Data Analysis and Publication Committee
- EC50 :
Half-maximal effective concentration
Fludeoxyglucose positron emission tomography
Mini Mental State Examination
Standard uptake value ratio
Volumetric magnetic resonance imaging
Hardy J, Selkoe DJ. The amyloid hypothesis of Alzheimer’s disease: progress and problems on the road to therapeutics. Science. 2002;297:353–6. A published erratum appears in. Science. 2002;297:2209.
Salloway S, Mintzer J, Weiner MF, Cummings JL. Disease-modifying therapies in Alzheimer’s disease. Alzheimers Dement. 2008;4:65–79.
De Strooper B, Saftig P, Craessaerts K, Vanderstichele H, Guhde G, Annaert W, et al. Deficiency of presenilin-1 inhibits the normal cleavage of amyloid precursor protein. Nature. 1998;391:387–90.
Green RC, Schneider LS, Amato DA, Beelen AP, Wilcock G, Swabb EA, et al. Effect of tarenflurbil on cognitive decline and activities of daily living in patients with mild Alzheimer disease: a randomized controlled trial. JAMA. 2009;302:2557–64.
Dockens R, Wang JS, Castaneda L, Sverdlov O, Huang SP, Slemmon R, et al. A placebo-controlled, multiple ascending dose study to evaluate the safety, pharmacokinetics and pharmacodynamics of avagacestat (BMS-708163) in healthy young and elderly subjects. Clin Pharmacokinet. 2012;51:681–93.
Coric V, van Dyck CH, Salloway S, Andreasen N, Brody M, Richter RW, et al. Safety and tolerability of the γ-secretase inhibitor avagacestat in a phase 2 study of mild to moderate Alzheimer disease. Arch Neurol. 2012;69:1430–40.
Bateman RJ, Siemers ER, Mawuenyega KG, Wen G, Browning KR, Sigurdson WC, et al. A γ-secretase inhibitor decreases amyloid-β production in the central nervous system. Ann Neurol. 2009;66:48–54.
Barten DM, Meredith Jr JE, Zaczek R, Houston JG, Albright CF. γ-secretase inhibitors for Alzheimer’s disease: balancing efficacy and toxicity. Drugs R D. 2006;7:87–97.
De Strooper B, Annaert W, Cupers P, Saftig P, Craessaerts K, Mumm JS, et al. A presenilin-1-dependent γ-secretase-like protease mediates release of Notch intracellular domain. Nature. 1999;398:518–22.
Doody RS, Raman R, Farlow M, Iwatsubo T, Vellas B, Joffe S, et al. A phase 3 trial of semagacestat for treatment of Alzheimer’s disease. N Engl J Med. 2013;369:341–50.
Folstein MF, Folstein SE, McHugh PR. “Mini-mental state”: a practical method for grading the cognitive state of patients for the clinician. J Psychiatr Res. 1975;12:189–98.
McKhann G, Drachman D, Folstein M, Katzman R, Price D, Stadlan EM. Clinical diagnosis of Alzheimer’s disease: report of the NINCDS-ADRDA Work Group under the auspices of Department of Health and Human Services Task Force on Alzheimer’s Disease. Neurology. 1984;34:939–44.
Yesavage JA, Brink TL, Rose TL, Lum O, Huang V, Adey M, et al. Development and validation of a geriatric depression screening scale: a preliminary report. J Psychiatr Res. 1982-1983;17:37–49.
Mohs RC, Knopman D, Petersen RC, Ferris SH, Ernesto C, Grundman M, et al. Development of cognitive instruments for use in clinical trials of antidementia drugs: additions to the Alzheimer’s Disease Assessment Scale that broaden its scope. The Alzheimer’s Disease Cooperative Study. Alzheimer Dis Assoc Disord. 1997;11:S13–21.
Hollander M, Wolfe DA. Nonparametric statistical methods. New York: Wiley; 1973.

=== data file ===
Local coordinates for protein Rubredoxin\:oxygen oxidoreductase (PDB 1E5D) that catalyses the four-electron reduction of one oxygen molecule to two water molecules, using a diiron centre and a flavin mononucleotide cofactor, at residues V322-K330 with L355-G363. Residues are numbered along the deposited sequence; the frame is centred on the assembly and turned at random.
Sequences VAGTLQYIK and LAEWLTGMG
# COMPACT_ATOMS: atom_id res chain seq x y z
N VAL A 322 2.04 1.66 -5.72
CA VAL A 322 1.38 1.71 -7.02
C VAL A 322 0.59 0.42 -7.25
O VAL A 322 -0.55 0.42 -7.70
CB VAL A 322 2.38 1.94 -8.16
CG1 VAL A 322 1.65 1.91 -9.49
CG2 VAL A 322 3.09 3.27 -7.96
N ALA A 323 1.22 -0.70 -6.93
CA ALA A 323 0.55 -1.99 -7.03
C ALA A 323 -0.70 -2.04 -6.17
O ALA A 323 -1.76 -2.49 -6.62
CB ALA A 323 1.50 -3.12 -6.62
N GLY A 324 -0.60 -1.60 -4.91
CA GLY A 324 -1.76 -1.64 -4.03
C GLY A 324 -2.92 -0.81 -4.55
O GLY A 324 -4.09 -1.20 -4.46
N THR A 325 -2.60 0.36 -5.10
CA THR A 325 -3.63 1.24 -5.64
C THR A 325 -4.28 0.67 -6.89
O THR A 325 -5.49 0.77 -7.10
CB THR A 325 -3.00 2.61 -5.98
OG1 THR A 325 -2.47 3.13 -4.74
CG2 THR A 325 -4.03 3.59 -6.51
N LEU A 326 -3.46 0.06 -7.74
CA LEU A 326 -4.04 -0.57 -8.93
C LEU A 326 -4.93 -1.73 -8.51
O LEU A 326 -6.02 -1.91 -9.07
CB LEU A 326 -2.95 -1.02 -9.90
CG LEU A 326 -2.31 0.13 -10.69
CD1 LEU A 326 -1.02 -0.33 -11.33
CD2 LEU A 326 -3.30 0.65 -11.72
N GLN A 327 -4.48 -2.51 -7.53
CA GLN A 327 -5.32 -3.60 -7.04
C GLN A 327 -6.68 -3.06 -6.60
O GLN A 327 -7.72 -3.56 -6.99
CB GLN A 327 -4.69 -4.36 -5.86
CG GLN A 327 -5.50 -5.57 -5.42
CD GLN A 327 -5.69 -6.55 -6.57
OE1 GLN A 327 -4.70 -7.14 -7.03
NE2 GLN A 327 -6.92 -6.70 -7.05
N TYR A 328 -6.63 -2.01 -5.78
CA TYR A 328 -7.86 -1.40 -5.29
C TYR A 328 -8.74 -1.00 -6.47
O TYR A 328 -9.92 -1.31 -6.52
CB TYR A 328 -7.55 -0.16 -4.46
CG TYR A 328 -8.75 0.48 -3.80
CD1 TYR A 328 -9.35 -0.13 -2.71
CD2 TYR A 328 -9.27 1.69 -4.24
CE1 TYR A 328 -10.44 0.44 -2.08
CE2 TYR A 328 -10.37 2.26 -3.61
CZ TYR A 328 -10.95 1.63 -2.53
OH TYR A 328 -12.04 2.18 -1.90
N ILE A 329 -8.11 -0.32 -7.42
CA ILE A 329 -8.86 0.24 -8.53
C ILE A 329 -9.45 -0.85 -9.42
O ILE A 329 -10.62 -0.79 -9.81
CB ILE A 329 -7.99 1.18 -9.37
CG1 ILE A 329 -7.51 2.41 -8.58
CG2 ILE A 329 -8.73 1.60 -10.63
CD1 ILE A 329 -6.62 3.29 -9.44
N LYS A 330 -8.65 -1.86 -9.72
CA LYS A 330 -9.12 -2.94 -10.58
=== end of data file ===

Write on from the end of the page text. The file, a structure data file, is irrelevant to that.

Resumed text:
The R Project for Statistical Computing. http://www.r-project.org/. Accessed 30 Mar 2015.
Fleisher AS, Raman R, Siemers ER, Becerra L, Clark CM, Dean RA, et al. Phase 2 safety trial targeting amyloid β production with a γ-secretase inhibitor in Alzheimer disease. Arch Neurol. 2008;65:1031–8.
Mollenhauer B, Bibl M, Trenkwalder C, Stiens G, Cepek L, Steinacker P, et al. Follow-up investigations in cerebrospinal fluid of patients with dementia with Lewy bodies and Alzheimer’s disease. J Neural Transm. 2005;112:933–48.
Eli Lilly. Lilly halts development of semagacestat for Alzheimer’s disease based on preliminary results of phase III clinical trials: decision does not affect other Lilly Alzheimer’s compounds in development [17 Aug 2010 press release]. https://investor.lilly.com/releasedetail.cfm?releaseid=499794. Accessed 30 Mar 2015.
Bristol-Myers Squibb. Statement on avagacestat development status [30 Nov 2012 press release]. http://www.bms.com/news/features/2012/Pages/AvagacestatDevelopmentStatus.aspx. Accessed 30 Mar 2015.
Martone RL, Zhou H, Atchison K, Comery T, Xu JZ, Huang X, et al. Begacestat (GSI-953): a novel, selective thiophene sulfonamide inhibitor of amyloid precursor protein γ-secretase for the treatment of Alzheimer’s disease. J Pharmacol Exp Ther. 2009;331:598–608.
Chávez-Gutiérrez L, Bammens L, Benilova I, Vandersteen A, Benurwar M, Borgers M, et al. The mechanism of γ-secretase dysfunction in familial Alzheimer disease. EMBO J. 2012;31:2261–74.
The phase III semagacestat study was funded and conducted by Eli Lilly. The Alzheimer’s Disease Cooperative Study (ADCS) is funded by the National Institute on Aging of the National Institutes of Health. The ADCS Data and Publications Committee was supported by advance funding from Eli Lilly.
ES, GS and RM are full-time employees of Eli Lilly. RSD, RR, MF, TI, BV, XS, KE, RGT and PSA received financial support in advance from Eli Lilly through the Data and Publications Committee of the Alzheimer’s Disease Cooperative Study. No non-financial competing interests exist for any of the authors.
PSA drafted the manuscript. RSD, RR, RS, ES, GS, RM, MF, TI, BV, XS, KE, RGT and PSA contributed to the interpretation of data and revision of the manuscript. RR, XS, KE and RGT performed the statistical analyses. All authors read and approved the final manuscript.
About this article
Cite this article
Doody, R.S., Raman, R., Sperling, R.A. et al. Peripheral and central effects of γ-secretase inhibition by semagacestat in Alzheimer’s disease. Alz Res Therapy 7, 36 (2015). https://doi.org/10.1186/s13195-015-0121-6
- Amyloid Precursor Protein
- Amyloid Precursor Protein Cleavage
- Notch Cleavage
- Adverse Event Category
- Uric Acid Reduction